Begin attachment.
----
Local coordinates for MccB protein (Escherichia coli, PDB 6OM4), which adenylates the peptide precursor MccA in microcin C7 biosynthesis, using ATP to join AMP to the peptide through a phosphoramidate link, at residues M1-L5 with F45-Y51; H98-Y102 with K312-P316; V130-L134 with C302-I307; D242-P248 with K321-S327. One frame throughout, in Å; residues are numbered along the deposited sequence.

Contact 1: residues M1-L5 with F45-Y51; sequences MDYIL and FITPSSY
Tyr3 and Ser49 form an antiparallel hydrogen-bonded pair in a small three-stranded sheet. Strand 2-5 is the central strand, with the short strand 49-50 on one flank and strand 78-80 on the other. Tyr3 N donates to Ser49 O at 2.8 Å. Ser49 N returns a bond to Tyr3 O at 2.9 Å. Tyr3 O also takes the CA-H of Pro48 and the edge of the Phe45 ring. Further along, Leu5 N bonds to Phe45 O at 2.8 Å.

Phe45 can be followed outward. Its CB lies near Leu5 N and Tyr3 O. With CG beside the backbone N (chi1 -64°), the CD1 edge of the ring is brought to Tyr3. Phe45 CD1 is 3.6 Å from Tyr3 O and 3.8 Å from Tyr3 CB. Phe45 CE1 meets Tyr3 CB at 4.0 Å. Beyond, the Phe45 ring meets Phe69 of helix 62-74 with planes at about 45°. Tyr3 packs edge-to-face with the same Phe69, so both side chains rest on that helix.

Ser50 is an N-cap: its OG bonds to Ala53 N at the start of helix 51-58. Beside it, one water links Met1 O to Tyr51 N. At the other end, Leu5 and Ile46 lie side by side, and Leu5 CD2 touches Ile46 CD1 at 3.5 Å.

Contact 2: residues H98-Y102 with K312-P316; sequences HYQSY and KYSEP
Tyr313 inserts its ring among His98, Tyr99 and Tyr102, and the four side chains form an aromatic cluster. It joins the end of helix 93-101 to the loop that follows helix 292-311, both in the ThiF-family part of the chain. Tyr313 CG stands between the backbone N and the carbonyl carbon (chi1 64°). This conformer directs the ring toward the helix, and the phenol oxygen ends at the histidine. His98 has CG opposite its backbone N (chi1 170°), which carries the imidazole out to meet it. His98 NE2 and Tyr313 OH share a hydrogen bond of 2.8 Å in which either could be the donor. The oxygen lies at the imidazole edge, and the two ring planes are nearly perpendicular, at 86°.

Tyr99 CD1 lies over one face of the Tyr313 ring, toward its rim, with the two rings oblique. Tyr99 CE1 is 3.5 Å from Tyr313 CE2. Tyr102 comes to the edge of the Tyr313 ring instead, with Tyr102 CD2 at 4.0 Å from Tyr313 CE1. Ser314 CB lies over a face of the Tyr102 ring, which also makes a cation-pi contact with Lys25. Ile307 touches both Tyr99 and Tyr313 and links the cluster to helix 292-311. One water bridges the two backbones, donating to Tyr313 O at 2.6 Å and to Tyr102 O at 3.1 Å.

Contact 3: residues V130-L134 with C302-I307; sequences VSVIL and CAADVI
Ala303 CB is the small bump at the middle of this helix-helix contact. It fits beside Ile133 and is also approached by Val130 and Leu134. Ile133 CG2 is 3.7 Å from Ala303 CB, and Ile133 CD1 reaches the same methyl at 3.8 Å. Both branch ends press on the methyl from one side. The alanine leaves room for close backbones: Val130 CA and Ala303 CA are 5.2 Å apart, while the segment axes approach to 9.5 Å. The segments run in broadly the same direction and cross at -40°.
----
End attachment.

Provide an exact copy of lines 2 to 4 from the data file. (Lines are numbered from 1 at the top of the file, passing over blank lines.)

Contact 1: residues M1-L5 with F45-Y51; sequences MDYIL and FITPSSY
Tyr3 and Ser49 form an antiparallel hydrogen-bonded pair in a small three-stranded sheet. Strand 2-5 is the central strand, with the short strand 49-50 on one flank and strand 78-80 on the other. Tyr3 N donates to Ser49 O at 2.8 Å. Ser49 N returns a bond to Tyr3 O at 2.9 Å. Tyr3 O also takes the CA-H of Pro48 and the edge of the Phe45 ring. Further along, Leu5 N bonds to Phe45 O at 2.8 Å.

Phe45 can be followed outward. Its CB lies near Leu5 N and Tyr3 O. With CG beside the backbone N (chi1 -64°), the CD1 edge of the ring is brought to Tyr3. Phe45 CD1 is 3.6 Å from Tyr3 O and 3.8 Å from Tyr3 CB. Phe45 CE1 meets Tyr3 CB at 4.0 Å. Beyond, the Phe45 ring meets Phe69 of helix 62-74 with planes at about 45°. Tyr3 packs edge-to-face with the same Phe69, so both side chains rest on that helix.